ScienceDaily (Sep. 9, 2010) — A team of astrophysicists based in Australia and England has uncovered evidence that the laws of physics are different in different parts of the universe.
The report describes how one of the supposed fundamental constants of Nature appears not to be constant after all. Instead, this ‘magic number’ known as the fine-structure constant — ‘alpha’ for short — appears to vary throughout the universe.
“After measuring alpha in around 300 distant galaxies, a consistency emerged: this magic number, which tells us the strength of electromagnetism, is not the same everywhere as it is here on Earth, and seems to vary continuously along a preferred axis through the universe,” Professor John Webb from the University of New South Wales said.
The researchers’ conclusions are based on new measurements taken with the Very Large Telescope (VLT) in Chile, along with their previous measurements from the world’s largest optical telescopes at the Keck Observatory in Hawaii.
Mr Julian King from the University of New South Wales explained how, after combining the two sets of measurements, the new result ‘struck’ them. “The Keck telescopes and the VLT are in different hemispheres — they look in different directions through the universe. Looking to the north with Keck we see, on average, a smaller alpha in distant galaxies, but when looking south with the VLT we see a larger alpha.”
“It varies by only a tiny amount — about one part in 100,000 — over most of the observable universe, but it’s possible that much larger variations could occur beyond our observable horizon,” Mr King said.
Other researchers involved in the research are Professor Victor Flambaum and PhD student Matthew Bainbridge from the University of New South Wales, and Professor Bob Carswell at the University of Cambridge (UK).
ScienceDaily (Apr. 4, 2008) — Researchers at The University of Manchester have used graphene to measure an important and mysterious fundamental constant – and glimpse the foundations of the universe.
The researchers from The School of Physics and Astronomy, led by Professor Andre Geim, have found that the world’s thinnest material absorbs a well-defined fraction of visible light, which allows the direct determination of the fine structure constant.
The universe and life on this planet are intimately controlled by several exact numbers; so-called fundamental or universal constants such as the speed of light and the electric charge of an electron.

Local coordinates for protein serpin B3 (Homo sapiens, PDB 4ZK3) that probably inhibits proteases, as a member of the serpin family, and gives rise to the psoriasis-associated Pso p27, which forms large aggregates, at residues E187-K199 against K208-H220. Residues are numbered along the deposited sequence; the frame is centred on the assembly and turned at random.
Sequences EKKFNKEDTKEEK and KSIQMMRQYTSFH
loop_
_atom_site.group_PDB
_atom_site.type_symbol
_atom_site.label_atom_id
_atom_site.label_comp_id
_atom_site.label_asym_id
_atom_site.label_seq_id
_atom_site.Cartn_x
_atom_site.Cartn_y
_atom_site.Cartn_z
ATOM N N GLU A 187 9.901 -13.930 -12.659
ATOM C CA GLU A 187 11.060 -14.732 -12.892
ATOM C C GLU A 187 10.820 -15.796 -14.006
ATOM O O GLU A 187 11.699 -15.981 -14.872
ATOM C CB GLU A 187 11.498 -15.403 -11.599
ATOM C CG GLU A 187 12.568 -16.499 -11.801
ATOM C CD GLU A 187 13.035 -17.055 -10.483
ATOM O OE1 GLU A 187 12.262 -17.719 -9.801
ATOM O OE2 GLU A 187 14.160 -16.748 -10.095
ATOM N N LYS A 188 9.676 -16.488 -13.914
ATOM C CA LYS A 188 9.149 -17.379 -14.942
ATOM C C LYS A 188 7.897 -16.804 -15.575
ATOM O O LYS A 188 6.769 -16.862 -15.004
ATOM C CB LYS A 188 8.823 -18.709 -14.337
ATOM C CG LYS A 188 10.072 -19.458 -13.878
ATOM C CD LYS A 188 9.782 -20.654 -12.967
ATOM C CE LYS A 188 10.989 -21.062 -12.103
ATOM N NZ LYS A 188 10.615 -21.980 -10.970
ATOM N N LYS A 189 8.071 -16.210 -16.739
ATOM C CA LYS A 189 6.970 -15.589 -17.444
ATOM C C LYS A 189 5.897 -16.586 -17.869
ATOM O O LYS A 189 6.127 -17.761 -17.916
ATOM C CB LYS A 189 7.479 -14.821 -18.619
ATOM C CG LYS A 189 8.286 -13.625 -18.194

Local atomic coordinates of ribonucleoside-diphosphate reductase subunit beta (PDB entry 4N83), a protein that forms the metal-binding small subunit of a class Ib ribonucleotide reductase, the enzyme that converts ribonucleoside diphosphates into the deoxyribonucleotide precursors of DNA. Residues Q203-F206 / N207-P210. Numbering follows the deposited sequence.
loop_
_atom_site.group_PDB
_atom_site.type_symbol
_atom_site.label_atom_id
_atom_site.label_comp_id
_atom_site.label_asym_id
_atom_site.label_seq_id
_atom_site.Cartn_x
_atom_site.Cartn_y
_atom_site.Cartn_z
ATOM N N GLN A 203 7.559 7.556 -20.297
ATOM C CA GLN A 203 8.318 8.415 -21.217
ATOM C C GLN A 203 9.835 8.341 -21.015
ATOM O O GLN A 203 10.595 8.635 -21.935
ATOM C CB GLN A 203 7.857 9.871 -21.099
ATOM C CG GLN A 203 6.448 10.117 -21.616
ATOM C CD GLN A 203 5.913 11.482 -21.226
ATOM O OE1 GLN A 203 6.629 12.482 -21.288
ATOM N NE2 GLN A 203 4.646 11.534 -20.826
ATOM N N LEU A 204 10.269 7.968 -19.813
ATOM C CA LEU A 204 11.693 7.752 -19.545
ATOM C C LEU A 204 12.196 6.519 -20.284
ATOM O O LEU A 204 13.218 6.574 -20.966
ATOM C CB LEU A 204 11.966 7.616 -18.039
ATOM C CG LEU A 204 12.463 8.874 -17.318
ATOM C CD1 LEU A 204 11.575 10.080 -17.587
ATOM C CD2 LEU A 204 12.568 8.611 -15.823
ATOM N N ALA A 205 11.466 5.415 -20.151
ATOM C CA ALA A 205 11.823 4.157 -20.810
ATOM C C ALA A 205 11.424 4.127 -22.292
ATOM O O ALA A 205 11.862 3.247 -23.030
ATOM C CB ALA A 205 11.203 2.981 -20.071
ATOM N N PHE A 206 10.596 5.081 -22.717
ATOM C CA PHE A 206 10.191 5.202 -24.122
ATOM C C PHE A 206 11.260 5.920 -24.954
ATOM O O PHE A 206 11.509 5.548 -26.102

Among them, the fine structure constant is arguably most mysterious. It defines the interaction between very fast moving electrical charges and light — or electromagnetic waves — and its exact value is close to 1/137.
Working with Portuguese theorists from The University of Minho in Portugal, Geim and colleagues report their findings online in Science Express. The paper will be published in the journal Science in the coming weeks.
Prof Geim, who in 2004 discovered graphene with Dr Kostya Novoselov, a one-atom-thick gauze of carbon atoms resembling chicken wire, says: “Change this fine tuned number by only a few percent and the life would not be here because nuclear reactions in which carbon is generated from lighter elements in burning stars would be forbidden. No carbon means no life.”
Geim now working together with PhD students Rahul Nair and Peter Blake have for the first time produced large suspended membranes of graphene so that one can easily see light passing through this thinnest of all materials.
The researchers have found the carbon monolayer is not crystal-clear but notably opaque, absorbing a rather large 2.3 percent of visible light. The experiments supported by theory show this number divided by Pi gives you the exact value of the fine structures constant.
(Matrix note: since that graphene represents a perfect closed system it is predicted that it does not accept intrusion, so, it must not absorble light. This is the reason it is opaque? But, transformed into building block among organic matter it needs a strong substance for performing the bridges linking the atoms. Maybe here light, photons, are necessary: only when graphene is performing molecules. See this from wilipedia: “graphene is a single atomic plane of graphite, which—and this is essential—is sufficiently isolated from its environment to be considered free-standing.”
And see also: As of 2009, graphene appears to be one of the strongest materials ever tested. Measurements have shown that graphene has a breaking strength 200 times greater than steel.)
The fundamental reason for this is that electrons in graphene behave as if they have completely lost their mass, as shown in the previous work of the Manchester group and repeated by many researchers worldwide.